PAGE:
Updated: Jan 30
Sometime during the spring of 1993 my dad took our French exchange student, the French exchange student’s girlfriend, and myself to a Bulls vs. Pistons game at the old Chicago Stadium. After a memorable three-hour dive downtown —thirty of which the two love birds “made out” in my dad’s back seat (priceless memory), we witnessed MJ take over the fourth quarter of a game against his nemesis, lead the Bulls back into the game, and eventually win it in Overtime. The day ended with my dad handing our exchange student a signed picture of MJ with a personal note written to him in French from Michael (Thanks to Randy Lemcke and Johnny “Red” Kerr).
That was a DAY!
Fast forward to April 2008 at the Staples Center. The Lakers had traded for Pau Gasol and were relevant for the first time since the Shaq/Kobe breakup. I was sitting in the nose-bleed section with Sarah after convincing her that I needed to see Kobe play at the Staples Center. We were in LA on our “Spring Break” (I was actually trying to be a teacher at that point, and she already was!). The Lakers played the first three quarters like the Bulls had back in ‘93, and then it happened. Kobe channeled his inner MJ, took the game over, and willed the Lakers to victory. It was tenacious, or as the kids say these days, “savage,” and in a sports sense it was even “cold blooded.” Walking back to the Biltmore Hotel I told Sarah that we had just seen the closest resemblance to Michael Jordan as we will ever see (My wife is a saint for dealing with my sports fandom, she could care less about the NBA!).
I was fortunate to see Kobe Bryant play basketball several times in person -- that being the only time in Los Angeles however -- each time being an absolute treat. So, when I heard the news Sunday afternoon I was shocked, sad, and mournful. To be clear, I wasn’t the biggest Kobe Bryant fan in the world. I don’t own any merchandise, shoes, or even have any pictures of him hanging up. I just respected the absolute competitor he was. His example was, and still is, inspiring. And I do not use that word lightly as I can count on ONE hand the number of athletes that have inspired me when seeing them in person (MJ, Tiger, Kobe. In that order).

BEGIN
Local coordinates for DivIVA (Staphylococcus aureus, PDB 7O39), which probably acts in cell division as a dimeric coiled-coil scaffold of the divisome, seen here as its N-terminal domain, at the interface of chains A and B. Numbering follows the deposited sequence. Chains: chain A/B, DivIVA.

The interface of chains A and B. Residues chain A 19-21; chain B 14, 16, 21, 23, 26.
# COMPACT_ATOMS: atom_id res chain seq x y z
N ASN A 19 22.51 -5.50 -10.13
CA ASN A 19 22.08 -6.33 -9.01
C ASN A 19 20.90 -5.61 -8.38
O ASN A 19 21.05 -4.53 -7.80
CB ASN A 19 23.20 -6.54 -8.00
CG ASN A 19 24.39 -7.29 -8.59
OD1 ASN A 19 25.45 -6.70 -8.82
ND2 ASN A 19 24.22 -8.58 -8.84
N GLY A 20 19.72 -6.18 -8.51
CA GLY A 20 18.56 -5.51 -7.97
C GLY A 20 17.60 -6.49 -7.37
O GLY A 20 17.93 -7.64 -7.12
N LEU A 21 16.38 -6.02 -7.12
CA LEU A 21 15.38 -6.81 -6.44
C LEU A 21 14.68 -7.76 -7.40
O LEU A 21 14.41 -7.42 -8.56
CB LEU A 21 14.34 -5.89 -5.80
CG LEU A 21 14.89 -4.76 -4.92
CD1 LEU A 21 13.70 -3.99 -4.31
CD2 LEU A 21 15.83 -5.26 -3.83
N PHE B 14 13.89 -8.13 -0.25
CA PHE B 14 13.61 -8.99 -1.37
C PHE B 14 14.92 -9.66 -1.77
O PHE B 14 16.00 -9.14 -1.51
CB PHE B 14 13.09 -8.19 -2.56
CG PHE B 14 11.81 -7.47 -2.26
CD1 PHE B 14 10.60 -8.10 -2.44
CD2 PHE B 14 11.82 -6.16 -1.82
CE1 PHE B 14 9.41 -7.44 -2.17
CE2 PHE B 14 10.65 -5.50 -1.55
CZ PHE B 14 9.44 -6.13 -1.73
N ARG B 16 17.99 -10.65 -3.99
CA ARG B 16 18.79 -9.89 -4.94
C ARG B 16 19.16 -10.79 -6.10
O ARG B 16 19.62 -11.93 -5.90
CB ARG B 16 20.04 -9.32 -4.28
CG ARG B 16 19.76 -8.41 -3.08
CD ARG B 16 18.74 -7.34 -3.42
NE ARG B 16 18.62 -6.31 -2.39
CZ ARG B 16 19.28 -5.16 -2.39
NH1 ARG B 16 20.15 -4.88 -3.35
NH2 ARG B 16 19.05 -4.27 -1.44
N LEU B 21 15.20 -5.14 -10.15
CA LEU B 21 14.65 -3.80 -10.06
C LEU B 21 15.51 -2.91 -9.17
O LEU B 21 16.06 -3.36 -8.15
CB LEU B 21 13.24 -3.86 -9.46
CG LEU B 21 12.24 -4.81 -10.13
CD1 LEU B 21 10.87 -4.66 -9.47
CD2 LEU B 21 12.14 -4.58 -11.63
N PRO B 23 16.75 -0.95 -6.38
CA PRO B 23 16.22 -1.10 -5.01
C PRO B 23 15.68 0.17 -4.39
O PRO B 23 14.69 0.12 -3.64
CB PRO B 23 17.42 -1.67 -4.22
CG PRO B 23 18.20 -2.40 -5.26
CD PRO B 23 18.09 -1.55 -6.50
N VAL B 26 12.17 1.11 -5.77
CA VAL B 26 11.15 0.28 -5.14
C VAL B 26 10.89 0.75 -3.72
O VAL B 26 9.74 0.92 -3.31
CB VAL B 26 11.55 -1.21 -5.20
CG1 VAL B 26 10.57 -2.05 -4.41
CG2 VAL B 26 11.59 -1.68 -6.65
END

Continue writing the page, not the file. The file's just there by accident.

That’s the background of this post. Now some brief commentary...
Ever since Sunday afternoon there has been a pit in my stomach. While countless unknown people die each day from both preventable, and not preventable, things, there is something unique that happens when a well-known person dies suddenly. In a way, the shared grieving experience brings people together, which is always a weird occurrence in these divided times that we live in.
Kobe Bryant was a husband, father, and forty-one years old. While his life was vastly different than mine, he was, to a certain extent, part of my "sports life" for nearly a quarter-century. He had staying power, and most-likely would have been part of the sports' narrative for decades to come.
What makes his death hard to accept is that he did not die alone. The unrealized potential of ALL the lives in the helicopter is probably what is both most staggering, and sad. In fact, when I have thought this week about the youngest passengers, including Kobe’s daughter, my lip has quivered and I have had to think about something else.
It is just really sad.
Life is this way.